On June 11, UpaDowna, an organization with a mission to provide access to outdoor adventures for all, along with Pikes Peak Outfitters, sponsored a fun and free SUP (stand-up paddleboard) social at Palmer Lake. Caption: Local artist and gardener Janet Sellers learns how to paddleboard with her dog Bianca. The program is designed to encourage folks to try the sport of stand-up paddleboarding and to provide information about where to rent or buy equipment. UpaDowna provided life jackets, paddles, and boards for singles as well as multiperson boards. Pikes Peak Outfitters also provided gear for the event. Locals lined up to enjoy paddleboarding while standing, kneeling, and sitting as well as maneuvering kayaks for a pleasant afternoon on the lake. For information about upcoming events, see http://www.upadowna.org; for information on where to rent gear see http://www.pikespeakoutfitter.com. Photo by Jackie Burhans.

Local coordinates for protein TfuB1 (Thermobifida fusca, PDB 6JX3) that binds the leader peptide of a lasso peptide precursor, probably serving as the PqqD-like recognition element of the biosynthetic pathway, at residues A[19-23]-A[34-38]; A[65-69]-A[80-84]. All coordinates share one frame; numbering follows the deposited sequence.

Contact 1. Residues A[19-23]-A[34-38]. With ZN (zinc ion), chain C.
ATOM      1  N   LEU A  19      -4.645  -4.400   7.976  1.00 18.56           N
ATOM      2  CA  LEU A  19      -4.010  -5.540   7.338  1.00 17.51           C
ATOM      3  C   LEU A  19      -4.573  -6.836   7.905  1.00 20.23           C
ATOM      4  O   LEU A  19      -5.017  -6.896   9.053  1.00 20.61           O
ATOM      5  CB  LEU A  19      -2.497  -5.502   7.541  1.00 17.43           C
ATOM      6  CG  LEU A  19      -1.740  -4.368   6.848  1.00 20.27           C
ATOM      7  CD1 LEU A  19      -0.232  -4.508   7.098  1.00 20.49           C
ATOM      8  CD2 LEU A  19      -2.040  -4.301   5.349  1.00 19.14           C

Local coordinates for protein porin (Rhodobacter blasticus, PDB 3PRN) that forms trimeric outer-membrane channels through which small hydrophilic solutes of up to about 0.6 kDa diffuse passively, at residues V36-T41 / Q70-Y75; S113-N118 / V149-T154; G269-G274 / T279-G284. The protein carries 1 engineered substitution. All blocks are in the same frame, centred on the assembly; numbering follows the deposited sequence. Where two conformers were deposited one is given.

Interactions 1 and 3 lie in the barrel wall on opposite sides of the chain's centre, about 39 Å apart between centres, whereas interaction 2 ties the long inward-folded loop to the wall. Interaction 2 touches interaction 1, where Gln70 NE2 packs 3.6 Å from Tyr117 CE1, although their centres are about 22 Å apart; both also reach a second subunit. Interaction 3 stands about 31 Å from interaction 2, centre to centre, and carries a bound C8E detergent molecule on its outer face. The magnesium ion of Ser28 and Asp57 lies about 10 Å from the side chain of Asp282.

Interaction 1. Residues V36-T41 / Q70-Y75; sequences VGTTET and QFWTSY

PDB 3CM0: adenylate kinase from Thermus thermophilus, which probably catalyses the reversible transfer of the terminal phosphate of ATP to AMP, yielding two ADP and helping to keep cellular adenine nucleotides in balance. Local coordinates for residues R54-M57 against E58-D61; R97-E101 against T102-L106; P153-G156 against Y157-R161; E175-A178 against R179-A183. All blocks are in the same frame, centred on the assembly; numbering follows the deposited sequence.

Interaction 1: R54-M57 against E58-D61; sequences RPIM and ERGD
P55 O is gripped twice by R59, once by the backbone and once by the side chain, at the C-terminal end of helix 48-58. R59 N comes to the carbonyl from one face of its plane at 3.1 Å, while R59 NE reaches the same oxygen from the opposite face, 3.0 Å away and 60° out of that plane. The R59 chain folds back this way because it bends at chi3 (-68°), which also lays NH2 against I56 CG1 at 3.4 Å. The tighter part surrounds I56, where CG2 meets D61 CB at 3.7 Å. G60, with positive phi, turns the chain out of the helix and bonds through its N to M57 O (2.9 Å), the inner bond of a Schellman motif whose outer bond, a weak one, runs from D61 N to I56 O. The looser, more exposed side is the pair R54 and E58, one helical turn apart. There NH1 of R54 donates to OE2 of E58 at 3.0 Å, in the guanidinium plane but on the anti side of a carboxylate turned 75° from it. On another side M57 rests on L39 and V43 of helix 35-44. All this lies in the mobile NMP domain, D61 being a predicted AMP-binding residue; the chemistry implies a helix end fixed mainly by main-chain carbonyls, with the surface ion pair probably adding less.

The Accidentals at TLCA
Caption: On June 24, The Accidentals—Katie Larson, Michael Dause, and Savannah Buist—performed to an enthusiastic audience at the Tri-Lakes Center for the Arts (TLCA). The recent high school graduates from Traverse City, Mich., brought an originality and genre mixing not often heard. Acclaimed as one of Billboard’s Breakout Bands in 2015, the trio has performed more than 230 shows in the past year including some of the nation’s largest festivals, opened for the likes of Joan Baez, Arlo Guthrie, and Ladysmith Black Mambazo, scored original pieces for a 72-piece orchestra, and recorded two albums. They play a combined 13 instruments. It is quite a beginning for this highly talented indie folk band.Information on The Accidentals is at www.moreaccidentals.com. Information on upcoming events at the TLCA, including tickets for the September performance by Judy Collins, is at www.trilakesarts.org. Photo by David Futey. David Futey can be reached at email@example.com.
Pickin’ on the Divide
Caption: At the sold-out Pickin’ on the Divide bluegrass family music festival at the Church at Woodmoor on June 25, The Flying W Wranglers, shown here, joined other bands including Grass It Up, Wirewood Station, Bettman and Halpin, and Out of Nowhere for a stormy summer Colorado afternoon of relaxation, art, and food, a classic car show, a fiddling competition, and the HawkQuest Hawks. Photo by Gordon Reichal.
Senior facility groundbreaking